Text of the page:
Pheasant Count Bounce on One Summer Route

Pheasant Count Bounce on One Summer Route

Aug 30, 2016

The ‘whrrr’ of wings and the familiar cackle of a brightly colored ringneck busting cover is music to the ears of any Iowa bird hunter. It’s a combination muted in the last decade, as killer winter weather and less pheasant friendly habitat drove down upland game populations.

 

In recent years, though, a slow turnaround has pheasant numbers improving. For the summer, 2016 count, pheasants tallied on 215 gravel road routes were down a little, but maintained stronger numbers than through the late 2000s, when five catastrophic (to pheasants!) winters were strung together. To produce more fall pheasants…you first need good nesting conditions…and ahead of that, better winter survival of egg-laying hens. All that lays the groundwork, for August roadside surveys, across Iowa.

 

Statewide, pheasants numbered just under 21 per 30 mile route. Northwest counties were highest; about 33 birds; despite an average snowfall of 47 inches across the region. An average of 30 inches or more, usually drives down hen survival and—consequently—chicks produced.

 

DNR upland game biologist Todd Bogenschutz applauds the counts, noting that in 2007, with similar numbers, hunters harvested 630,000 pheasants. Last year, only 270,000 were taken. Bogenschutz says a big factor in this year’s harvest is getting hunters to return to the field…since Iowa’s favorite game bird IS coming back.

 

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An east central Iowa surprise…

With ideal weather conditions, we set out at dawn on our ‘less than ideal’ pheasant count route. Just a couple hours later, though, we were wrapping up a banner year for our little section of Iowa; one of 215 surveys conducted each year to help assemble the state’s upland game forecast for the hunting season just ahead.

 

In a typical year, Iowa DNR wildlife technician Dave Kutz and I would see one pheasant on his 30-mile Cedar County route; basically east, north and west of Tipton. Frequently, the total was zero. So, as it touched ten (!!) over the last couple miles, we had cause to celebrate.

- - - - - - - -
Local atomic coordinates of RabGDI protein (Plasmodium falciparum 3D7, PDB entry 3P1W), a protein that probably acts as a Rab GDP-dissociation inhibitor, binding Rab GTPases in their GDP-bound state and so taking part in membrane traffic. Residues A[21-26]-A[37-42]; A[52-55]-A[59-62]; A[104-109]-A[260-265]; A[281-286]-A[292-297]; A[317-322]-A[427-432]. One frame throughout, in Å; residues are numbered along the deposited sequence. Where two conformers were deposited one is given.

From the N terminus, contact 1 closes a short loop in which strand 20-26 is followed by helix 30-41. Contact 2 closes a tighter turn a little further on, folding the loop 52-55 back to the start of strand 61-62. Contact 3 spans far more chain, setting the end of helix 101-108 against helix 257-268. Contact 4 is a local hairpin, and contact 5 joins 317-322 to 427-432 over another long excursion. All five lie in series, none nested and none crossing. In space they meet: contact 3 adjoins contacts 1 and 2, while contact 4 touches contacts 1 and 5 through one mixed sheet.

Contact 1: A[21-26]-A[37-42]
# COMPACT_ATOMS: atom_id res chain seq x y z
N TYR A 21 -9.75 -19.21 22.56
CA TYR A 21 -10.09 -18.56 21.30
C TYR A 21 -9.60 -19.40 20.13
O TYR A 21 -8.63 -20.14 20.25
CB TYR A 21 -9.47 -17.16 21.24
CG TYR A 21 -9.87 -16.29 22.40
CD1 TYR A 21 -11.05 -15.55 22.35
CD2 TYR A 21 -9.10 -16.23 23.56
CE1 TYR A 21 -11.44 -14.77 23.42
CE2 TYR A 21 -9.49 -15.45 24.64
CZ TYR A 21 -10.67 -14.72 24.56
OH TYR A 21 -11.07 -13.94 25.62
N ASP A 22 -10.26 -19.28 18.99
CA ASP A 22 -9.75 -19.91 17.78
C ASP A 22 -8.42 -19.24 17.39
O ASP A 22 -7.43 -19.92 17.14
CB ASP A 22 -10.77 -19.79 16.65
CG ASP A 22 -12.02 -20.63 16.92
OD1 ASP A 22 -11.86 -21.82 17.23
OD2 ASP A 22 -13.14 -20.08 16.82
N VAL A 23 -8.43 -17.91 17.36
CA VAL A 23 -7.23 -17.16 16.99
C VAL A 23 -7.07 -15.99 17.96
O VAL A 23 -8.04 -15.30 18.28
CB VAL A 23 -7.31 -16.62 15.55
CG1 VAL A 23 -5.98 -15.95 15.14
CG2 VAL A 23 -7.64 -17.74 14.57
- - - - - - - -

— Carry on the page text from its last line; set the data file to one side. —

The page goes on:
“With four young pheasants in heavy roadside vegetation, even a rooster a few yards away, you still wonder where the ‘cover’ was”, wondered Kutz. “Earlier, in a cleared strip in a corn field, we saw three hens, with a rooster nearby, in no hurry to walk away into crop cover. You have to wonder, were there little ones (which we did not see) with the hens?”

 

Indeed, beyond the narrow, grassy ditches on that stretch was nothing but tall corn and healthy soybean stands. Great for crop yields, but offering no year-round cover to help hide from predators, provide critical insect and seed forage or help pheasants survive often brutal winters.

 

We had tallied a couple other pheasants in the middle of the route. As a kicker, we marked four gray partridge and two cottontail rabbits. Quail and jackrabbits are the other upland game species surveyed.

 

The routes are run by DNR wildlife workers and conservation officers through the first two weeks of August. Each begins at dawn, with similar conditions; heavy humidity, little wind and mostly clear skies; conditions which bring pheasants out of the gravel roadside to dry off. With over 200 routes statewide, the results are varied. Combined, however, they provide a year to year index of what bird hunters should see, when over 50,000 step into the field each fall.

 

That number used to be higher. But so were bird counts. In the 1980s, with large swaths of Conservation Reserve Program (CRP) acres on the landscape, Iowa’s annual harvest topped a million. And in the ‘good ol days’–the Soil Bank years in the 1950s and 60s–it was even higher; with hunting parties stretched across the mix of corn stubble and grassy fields.

 

The higher count does not guarantee a banner upland bird season. That is why over 200 similar routes are combined with the mix, to average things out. Winter snowfall plays a big part in hen survival. Then, spring precipitation determines nesting success and chick survival.

 

In 2015, the average pheasant count per route statewide was 24, up from 17.5 the year before. With the 2016 count down slightly—but remaining steady–Bogenschutz expects a stronger harvest, provided hunters return. Iowa’s 2016 pheasant season opens October 29, running through January 10. The fall harvest forecast is posted at www.iowadnr.gov .